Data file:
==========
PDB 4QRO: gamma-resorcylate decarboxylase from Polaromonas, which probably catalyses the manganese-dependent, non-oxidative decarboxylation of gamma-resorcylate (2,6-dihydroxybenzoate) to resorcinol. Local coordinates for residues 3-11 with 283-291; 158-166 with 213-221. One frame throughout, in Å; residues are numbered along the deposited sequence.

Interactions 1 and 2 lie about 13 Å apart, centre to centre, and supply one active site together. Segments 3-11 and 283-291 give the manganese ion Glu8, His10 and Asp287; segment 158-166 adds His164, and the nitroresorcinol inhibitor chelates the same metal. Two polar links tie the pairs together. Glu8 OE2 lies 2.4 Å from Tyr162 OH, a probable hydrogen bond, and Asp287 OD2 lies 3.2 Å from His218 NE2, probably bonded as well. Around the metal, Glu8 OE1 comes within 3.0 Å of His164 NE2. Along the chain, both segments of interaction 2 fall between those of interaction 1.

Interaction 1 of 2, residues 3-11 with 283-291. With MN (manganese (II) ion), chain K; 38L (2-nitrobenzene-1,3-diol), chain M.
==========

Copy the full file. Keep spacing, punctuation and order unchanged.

PDB 4QRO: gamma-resorcylate decarboxylase from Polaromonas, which probably catalyses the manganese-dependent, non-oxidative decarboxylation of gamma-resorcylate (2,6-dihydroxybenzoate) to resorcinol. Local coordinates for residues 3-11 with 283-291; 158-166 with 213-221. One frame throughout, in Å; residues are numbered along the deposited sequence.

Interactions 1 and 2 lie about 13 Å apart, centre to centre, and supply one active site together. Segments 3-11 and 283-291 give the manganese ion Glu8, His10 and Asp287; segment 158-166 adds His164, and the nitroresorcinol inhibitor chelates the same metal. Two polar links tie the pairs together. Glu8 OE2 lies 2.4 Å from Tyr162 OH, a probable hydrogen bond, and Asp287 OD2 lies 3.2 Å from His218 NE2, probably bonded as well. Around the metal, Glu8 OE1 comes within 3.0 Å of His164 NE2. Along the chain, both segments of interaction 2 fall between those of interaction 1.

Interaction 1 of 2, residues 3-11 with 283-291. With MN (manganese (II) ion), chain K; 38L (2-nitrobenzene-1,3-diol), chain M.